With respect to the former cases, it is evident that as by one or other of the means before mentioned there [*]may be a proper legal title to a portion of tithes, and that as the very circumstance of an actual adverse

pernancy and receipt of them, denying in the most distinct and palpable form the common-law right of the incumbent, provokes the assertion of that right, if the title to the portion in question be ill-founded, the acquiescence of the incumbent in repeated acts of ownership by the party claiming title to the portion, raises in favour of the latter, as in all other cases of real property, a fair and legitimate presumption of right. It has accordingly been decided in several cases, that where an adverse perception or receipt of the tithes of a particular district, whether consisting of certain titheable articles only (a), of the whole tithes(6), or of a fractional part of them(c), has been had uninterruptedly for a long period of time, it shall be presumed in favour of the pernor, as well against a spiritual(d) as a lay rector(e), that such tithes have been properly severed from the rectory to which of common right they appertained ;-more especially if

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(a) Scott v. Airey, Gwil. 1174; 625 ; Foxcroft v. Parris, 5 Ves. Kinaston v. Clark, 5 T. R. 265, 221. n. ; Lady Dartmouth v. Roberts, (d) Scott v. Airey; Edwards v. 16 East, 334.

Lord Vernon ; Williams v. Ba(6) Edwards v. Lord Vernon, con ; ubi supra. See also 17 Ves. 3 Gwil. 1177, n. ; Williams v. Ba- 126. con, 1 Sim. & Stu. 415.

(e) Fanshaw v. Rotherham, 1 (c) Strutt v. Baker, 2 Ves. jun. Eden, 276; Gwil. 1177.

ancient conveyances or wills corroborate the supposition. The severance, unless repelled by counter testimony(a), is, in cases where the parsonage remains in the hands of the church, referred to a period antecedent to the disabling [*]statutes in the reign of Queen Elizabeth(b), and where the parsonage is impropriate, to a time subsequent to its passing into lay hands by grants from the crown(c).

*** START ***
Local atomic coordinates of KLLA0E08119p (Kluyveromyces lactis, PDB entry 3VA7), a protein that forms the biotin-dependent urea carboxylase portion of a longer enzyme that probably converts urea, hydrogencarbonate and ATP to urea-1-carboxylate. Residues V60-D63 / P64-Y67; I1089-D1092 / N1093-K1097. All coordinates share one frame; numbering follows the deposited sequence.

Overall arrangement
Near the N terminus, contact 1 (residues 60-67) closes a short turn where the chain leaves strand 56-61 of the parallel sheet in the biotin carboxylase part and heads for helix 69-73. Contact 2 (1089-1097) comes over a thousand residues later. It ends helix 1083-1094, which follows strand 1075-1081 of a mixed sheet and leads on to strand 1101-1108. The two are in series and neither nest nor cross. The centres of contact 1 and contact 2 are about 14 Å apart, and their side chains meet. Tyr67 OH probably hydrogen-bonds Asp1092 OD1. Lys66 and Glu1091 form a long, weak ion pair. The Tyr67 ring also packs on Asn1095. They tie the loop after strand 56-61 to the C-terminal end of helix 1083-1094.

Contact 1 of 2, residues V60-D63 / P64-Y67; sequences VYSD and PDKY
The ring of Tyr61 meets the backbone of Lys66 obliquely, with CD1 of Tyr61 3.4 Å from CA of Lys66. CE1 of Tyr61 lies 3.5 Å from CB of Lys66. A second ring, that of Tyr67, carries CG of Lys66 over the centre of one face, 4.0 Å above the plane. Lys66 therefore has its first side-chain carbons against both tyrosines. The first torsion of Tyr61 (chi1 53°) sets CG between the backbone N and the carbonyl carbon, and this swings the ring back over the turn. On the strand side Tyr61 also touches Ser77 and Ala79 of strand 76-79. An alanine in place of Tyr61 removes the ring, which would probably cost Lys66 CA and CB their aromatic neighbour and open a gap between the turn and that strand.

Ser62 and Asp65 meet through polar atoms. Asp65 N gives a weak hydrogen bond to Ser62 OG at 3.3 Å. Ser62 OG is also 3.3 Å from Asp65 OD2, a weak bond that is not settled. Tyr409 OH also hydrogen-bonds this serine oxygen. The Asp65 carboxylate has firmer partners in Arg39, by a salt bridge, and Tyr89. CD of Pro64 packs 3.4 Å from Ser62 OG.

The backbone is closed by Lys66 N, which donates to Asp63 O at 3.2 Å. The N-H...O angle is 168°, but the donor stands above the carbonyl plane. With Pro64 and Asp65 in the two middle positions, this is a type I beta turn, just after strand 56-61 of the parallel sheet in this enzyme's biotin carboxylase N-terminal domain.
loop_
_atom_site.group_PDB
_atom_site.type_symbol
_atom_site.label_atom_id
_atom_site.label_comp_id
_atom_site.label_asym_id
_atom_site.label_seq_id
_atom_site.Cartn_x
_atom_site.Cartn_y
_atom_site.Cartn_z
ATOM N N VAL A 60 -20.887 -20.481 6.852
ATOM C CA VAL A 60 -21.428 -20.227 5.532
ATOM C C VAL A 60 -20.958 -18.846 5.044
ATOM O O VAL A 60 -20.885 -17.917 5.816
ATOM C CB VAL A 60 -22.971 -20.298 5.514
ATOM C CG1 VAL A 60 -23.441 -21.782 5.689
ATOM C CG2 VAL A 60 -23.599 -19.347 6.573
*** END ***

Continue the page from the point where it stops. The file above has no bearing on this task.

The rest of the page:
In the first class of cases, then, long adverse possession alone is sufficient to raise a presumption of title. But in cases comprised in the second class, where the owner of the land sets up a title to the tithes issuing out of that land, long possession alone is not sufficient. It was very early established as a rule of law, that rights belonging to the church could not be bound or prejudiced by time. Nullum tempus occurrit ecclesiæ(1). In consequence of this rule (which still obtains) a mere retention or non-payment of tithes, for however long a time it may have continúed, cannot as against a spiritual rector be adduced in support of an alleged title to retain them. By virtue of the statute 31 Hen. 8, c. 13, lay impro

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(a) As to which evidence see Baker; Foxcroft v. Parris ; ubi Lady Dartmouth v. Roberts ; ubi supra; also Oxenden v. Skinner, supra.

Gwil. 1513. (6) See Scott v. Airey ; Lady (c) Fanshaw v. Rotheram, ubi Dartmouth v. Roberts; Strutt v. supra.

(1) Nullum tempus occurit reipublice. Birch y. Alexander, I Wash. 34. Wimmo's exr. v. Commonwealth, 4 H. & M. 57. Johnson v. Irwin, 3 Serg. & Rawle. 292. Stoughton et al. v. Baker et al., 4 Mass. R. 528. Kemp v. The Commonwealth, 1 Hen. & Munf. 85. Den v. Herring, 1 Murph. 414. Bagley v. Wallace, 16 Serg. & Rawle. 285. United States v. Hoar admr.